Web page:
Sherlock Holmes

220px-Sherlock_Holmes_Portrait_PagetThis page is an index to an ongoing series of quick reviews of the Sherlock Holmes stories by Sir Arthur Conan Doyle.

The reviews concentrate primarily on the quality of the story and the quality of the mystery contained therein – if indeed such a mystery actually exists. As someone who has in the past been put off Holmes due to his habit (in my eyes at least) of making deductions based on facts not given to the reader, I’m reading some of these for the first time.

The reviews will be done in an entirely random order, for no particular reason.

The Adventures of Sherlock Holmes

The Memoirs of Sherlock Holmes

The Return of Sherlock Holmes

His Last Bow

The Case-Book of Sherlock Holmes**


* The Cardboard Box appears in many American Editions of His Last Bow

** There are two different orderings to the stories in The Case-Book. I have chosen the ordering that appears in the original versions as opposed to the more recent editions.

Where there are, apparently, different titles for some stories – for example The Reigate Puzzle and The Adventure of the Reigate Squire, I have chosen the version that is in my copy.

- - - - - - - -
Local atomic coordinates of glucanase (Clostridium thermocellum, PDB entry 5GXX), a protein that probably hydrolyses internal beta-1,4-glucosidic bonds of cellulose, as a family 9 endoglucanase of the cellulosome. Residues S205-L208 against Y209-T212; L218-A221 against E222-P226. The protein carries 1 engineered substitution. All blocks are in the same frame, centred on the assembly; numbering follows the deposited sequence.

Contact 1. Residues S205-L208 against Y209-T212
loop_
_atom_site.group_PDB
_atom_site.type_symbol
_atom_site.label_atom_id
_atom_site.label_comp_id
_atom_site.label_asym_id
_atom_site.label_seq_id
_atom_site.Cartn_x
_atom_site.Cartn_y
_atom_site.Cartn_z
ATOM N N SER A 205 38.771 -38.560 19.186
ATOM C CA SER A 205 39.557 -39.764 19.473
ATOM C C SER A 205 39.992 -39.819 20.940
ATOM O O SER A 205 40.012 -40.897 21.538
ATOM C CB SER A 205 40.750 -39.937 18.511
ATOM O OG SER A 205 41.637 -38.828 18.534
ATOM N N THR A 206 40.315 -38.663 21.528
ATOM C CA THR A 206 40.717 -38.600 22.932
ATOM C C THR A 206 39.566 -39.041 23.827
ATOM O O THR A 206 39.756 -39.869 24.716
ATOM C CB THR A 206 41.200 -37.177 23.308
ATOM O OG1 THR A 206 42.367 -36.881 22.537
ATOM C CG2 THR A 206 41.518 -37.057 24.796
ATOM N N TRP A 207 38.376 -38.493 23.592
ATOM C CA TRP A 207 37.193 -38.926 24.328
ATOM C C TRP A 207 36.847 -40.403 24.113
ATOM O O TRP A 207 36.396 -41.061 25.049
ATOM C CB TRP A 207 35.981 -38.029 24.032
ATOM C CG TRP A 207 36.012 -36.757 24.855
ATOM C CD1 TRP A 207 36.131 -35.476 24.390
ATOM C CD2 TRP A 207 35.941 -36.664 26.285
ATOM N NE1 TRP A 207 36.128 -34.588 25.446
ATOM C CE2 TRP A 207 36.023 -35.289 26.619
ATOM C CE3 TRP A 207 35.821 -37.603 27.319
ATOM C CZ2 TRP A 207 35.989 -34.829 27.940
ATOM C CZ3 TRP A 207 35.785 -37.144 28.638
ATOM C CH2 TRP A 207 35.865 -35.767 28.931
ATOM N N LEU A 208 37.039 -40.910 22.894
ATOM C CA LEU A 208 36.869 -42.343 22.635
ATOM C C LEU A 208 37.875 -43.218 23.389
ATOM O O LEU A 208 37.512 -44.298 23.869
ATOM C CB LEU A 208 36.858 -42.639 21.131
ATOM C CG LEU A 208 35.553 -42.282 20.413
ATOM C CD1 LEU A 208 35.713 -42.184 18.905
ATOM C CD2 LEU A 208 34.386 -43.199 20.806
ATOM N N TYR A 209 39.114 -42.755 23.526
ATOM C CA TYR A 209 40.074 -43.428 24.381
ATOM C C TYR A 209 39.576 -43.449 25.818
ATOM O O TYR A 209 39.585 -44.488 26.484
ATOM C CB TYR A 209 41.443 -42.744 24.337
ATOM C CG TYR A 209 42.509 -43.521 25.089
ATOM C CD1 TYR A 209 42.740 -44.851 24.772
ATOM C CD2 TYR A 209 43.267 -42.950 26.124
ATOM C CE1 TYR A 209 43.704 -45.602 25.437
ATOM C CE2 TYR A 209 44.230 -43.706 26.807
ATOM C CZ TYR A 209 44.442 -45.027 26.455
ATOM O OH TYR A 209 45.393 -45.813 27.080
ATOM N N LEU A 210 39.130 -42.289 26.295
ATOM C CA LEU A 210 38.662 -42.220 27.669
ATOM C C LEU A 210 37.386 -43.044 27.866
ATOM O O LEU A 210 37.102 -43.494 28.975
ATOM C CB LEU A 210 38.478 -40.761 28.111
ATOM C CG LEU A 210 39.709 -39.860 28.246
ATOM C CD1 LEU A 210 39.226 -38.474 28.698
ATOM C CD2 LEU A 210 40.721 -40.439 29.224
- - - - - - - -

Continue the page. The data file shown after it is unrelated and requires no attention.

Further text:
1. I’ve been reading your blog for a long time and have just decided to comment now, as your, Patrick’s and TomCat’s blogs are a lot of fun for a mystery fan. Anyway, I was delighted when I first saw that you were looking in the Holmes stories: the Basil Rathbone-Nigel Bruce series first got me interested in Holmes, who first got me interested in mysteries in general… Anyway, you agree with me for the most part — “Silver Blaze,” “Thor Bridge” –though I’m disappointed you
    don’t like “The Illustrious Client,” which has always been one of my favorite Holmes stories. My favorites (beside the ones I’ve mentioned) are, without much originality, “A Scandal in Bohemia,” The Red-Headed League,” and “The Speckled Band.” Anyway, any interest in the novels? The Hound of the Baskervilles is brilliant not as a mystery but as a novel — superb! — and The Valley of Fear is absolutely brilliant, creating a solution off of which probably every mystery author has written a variation. Well, thanks for this great blog — these will hopefully make one remember the Golden Age of Detective Fiction. My little contribution is “Yet Another Mystery Blog.” Do well with Holmes!


    • Thanks for the kind words – I do need to get back to Holmes. It’s been a while.

      As for the novels, Hound is unlikely simply because I’ve seen so many versions of the story that I know the plot inside out. The Valley of Fear is more likely as I don’t know anything about it.


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